Neonatal Nurse Practitioner (NNP)
Do you have two years of nursing experience with high-risk newborns? Are you ready to take the next step? This rigorous program will prepare you to deliver comprehensive care to ill and convalescent neonates and infants.
What Will You Do as a Neonatal Nurse Practitioner?
As a Neonatal Nurse Practitioner (NNP), you will care for pre-term and full-term infants who are critically ill, growing and have chronic conditions. You’ll become an expert in neonatal care, managing the care of newborns and infants, while working with parents and families during times of stress. You will work both independently and in collaboration with the health care team in acute and non-acute settings to assess, diagnose, manage and evaluate the health care needs of infants and neonates.
Where Will You Practice?
The Neonatal Nurse Practitioner has opportunities for practice in Levels I, II, and III neonatal centers – both during your Vanderbilt program and upon graduation and certification:
- Level I – Newborn Nursery
- Level II – Intermediate Care Nursery
- Level III – Neonatal Intensive Care Nursery
How Will Vanderbilt Prepare You for Practice?
The Vanderbilt School of Nursing offers an exciting, rigorous NNP program intended for self-directed students who want to take on the challenges of advanced practice nursing within a neonatal population with special needs. You will be provided with in-depth content about embryology, neonatal physiology, pathophysiology, pharmacology and family dynamics using a developmental approach. Emphasis is placed on current management strategies and the establishment of evidence-based practice. You will also learn about developmental care, pain management and well-baby care. Content is presented using case presentations, web-based, hands-on and problem-focused learning.
Faculty in the Vanderbilt NNP program are experts in the field of neonatology. They include neonatologists, NNPs, a certified respiratory therapist, geneticists and specialists in the areas of pediatric surgery, endocrinology, neurology and pharmacology. In addition, students are taught the Ballard Gestational Assessment by Jeanne Ballard, MD, the developer of the tool.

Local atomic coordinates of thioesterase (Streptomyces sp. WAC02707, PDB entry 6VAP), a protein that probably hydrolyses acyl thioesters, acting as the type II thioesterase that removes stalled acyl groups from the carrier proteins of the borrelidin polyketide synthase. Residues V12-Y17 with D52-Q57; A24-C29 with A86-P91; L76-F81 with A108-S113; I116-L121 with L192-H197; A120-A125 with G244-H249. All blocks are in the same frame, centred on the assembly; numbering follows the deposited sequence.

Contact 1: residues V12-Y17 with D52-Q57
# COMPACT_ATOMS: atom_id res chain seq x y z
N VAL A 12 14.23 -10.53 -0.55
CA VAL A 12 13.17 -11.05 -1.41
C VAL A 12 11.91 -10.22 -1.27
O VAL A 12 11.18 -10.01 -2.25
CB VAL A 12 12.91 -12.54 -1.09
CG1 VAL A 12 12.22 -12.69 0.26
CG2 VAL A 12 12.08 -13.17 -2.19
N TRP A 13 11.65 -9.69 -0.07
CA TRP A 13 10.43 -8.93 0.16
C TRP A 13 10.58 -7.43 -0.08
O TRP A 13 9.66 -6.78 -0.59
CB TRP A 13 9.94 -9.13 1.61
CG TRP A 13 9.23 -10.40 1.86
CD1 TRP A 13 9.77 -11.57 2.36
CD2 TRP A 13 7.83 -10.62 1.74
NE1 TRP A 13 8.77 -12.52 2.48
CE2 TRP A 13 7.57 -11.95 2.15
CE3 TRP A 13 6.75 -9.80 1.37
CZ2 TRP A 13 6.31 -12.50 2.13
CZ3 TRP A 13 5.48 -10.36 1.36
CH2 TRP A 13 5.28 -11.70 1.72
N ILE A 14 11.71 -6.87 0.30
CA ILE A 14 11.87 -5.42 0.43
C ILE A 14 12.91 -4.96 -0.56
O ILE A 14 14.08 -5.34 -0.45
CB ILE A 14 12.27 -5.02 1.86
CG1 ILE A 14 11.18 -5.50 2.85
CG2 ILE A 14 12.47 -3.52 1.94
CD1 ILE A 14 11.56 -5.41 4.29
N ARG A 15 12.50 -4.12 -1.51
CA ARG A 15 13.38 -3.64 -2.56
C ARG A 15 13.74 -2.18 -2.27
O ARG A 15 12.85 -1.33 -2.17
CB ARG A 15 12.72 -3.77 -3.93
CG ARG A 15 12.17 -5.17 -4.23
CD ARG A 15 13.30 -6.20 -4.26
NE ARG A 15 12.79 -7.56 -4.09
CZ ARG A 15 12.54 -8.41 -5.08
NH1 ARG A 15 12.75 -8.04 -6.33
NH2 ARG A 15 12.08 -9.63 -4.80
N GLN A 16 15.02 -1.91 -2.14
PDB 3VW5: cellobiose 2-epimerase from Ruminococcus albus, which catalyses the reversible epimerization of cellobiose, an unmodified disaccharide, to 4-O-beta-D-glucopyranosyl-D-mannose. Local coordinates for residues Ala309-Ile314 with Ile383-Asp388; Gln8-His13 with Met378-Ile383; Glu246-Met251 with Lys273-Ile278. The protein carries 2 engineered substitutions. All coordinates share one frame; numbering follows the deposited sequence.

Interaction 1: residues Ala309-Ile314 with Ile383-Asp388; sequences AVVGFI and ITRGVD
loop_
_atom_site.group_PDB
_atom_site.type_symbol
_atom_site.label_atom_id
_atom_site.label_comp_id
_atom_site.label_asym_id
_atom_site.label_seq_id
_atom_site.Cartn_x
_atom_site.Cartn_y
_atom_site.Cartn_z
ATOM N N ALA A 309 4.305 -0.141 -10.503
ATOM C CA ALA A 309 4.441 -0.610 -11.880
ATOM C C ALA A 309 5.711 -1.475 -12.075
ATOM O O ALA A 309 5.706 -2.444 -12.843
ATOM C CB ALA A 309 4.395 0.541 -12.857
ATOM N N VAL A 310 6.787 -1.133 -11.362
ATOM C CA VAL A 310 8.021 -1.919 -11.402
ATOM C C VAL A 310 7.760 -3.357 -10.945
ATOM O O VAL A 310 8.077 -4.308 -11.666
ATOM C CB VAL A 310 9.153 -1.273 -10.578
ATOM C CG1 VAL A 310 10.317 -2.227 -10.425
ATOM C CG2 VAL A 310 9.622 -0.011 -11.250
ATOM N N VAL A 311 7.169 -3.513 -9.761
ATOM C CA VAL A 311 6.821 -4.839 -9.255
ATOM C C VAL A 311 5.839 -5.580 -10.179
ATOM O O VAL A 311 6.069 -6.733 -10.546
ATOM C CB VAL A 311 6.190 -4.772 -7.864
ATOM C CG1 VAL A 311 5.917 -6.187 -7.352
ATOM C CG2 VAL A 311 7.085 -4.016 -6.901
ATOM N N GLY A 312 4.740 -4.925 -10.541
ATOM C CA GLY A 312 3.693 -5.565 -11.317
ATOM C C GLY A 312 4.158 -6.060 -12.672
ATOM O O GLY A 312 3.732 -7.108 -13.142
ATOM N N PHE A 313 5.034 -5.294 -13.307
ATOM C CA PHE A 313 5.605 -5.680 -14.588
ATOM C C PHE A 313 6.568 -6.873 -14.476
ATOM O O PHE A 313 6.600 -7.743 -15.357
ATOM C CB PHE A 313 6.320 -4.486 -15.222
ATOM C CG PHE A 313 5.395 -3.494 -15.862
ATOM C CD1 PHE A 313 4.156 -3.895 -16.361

Your clinical experiences will range from the care of neonates at the time of delivery to those with acute illnesses requiring neonatal intensive care. Sites for clinical experiences are located in primarily tertiary sectors of the health care system. Upon graduation, the Vanderbilt NNP students are prepared to take the National Certification Corporation exam (NCC), to assume entry-level roles as neonatal nurse practitioners and to contribute to the advancement of the nursing profession and discipline. Several graduates of the Vanderbilt program have obtained a perfect score on the NCC NNP examination.
Practice Experience Requirement
The equivalent of two years (4,160 clock hours) full-time, recent (within the last five years) RN practice experience in the care of critically ill newborns/infants. Part-time students must have 2 years of experience in an NICU before starting clinical courses.
Modified Class Schedule
The NNP specialty program is one of several specialties at Vanderbilt School of Nursing offered in a modified learning (block) format that allows RN students to attend graduate school without having to relocate or give up employment.
Through distributed course delivery methods, courses offered in blocks of time on campus (including weekends), online conferencing, and clinical practicum placement in your home area where possible, you can earn your MSN degree without being away from home for extended periods. Due to State Boards of Nursing and/or State Higher Educational rules, the School may not be able to provide clinical placements in your location of choice, but every reasonable effort will be made to accommodate your placement request.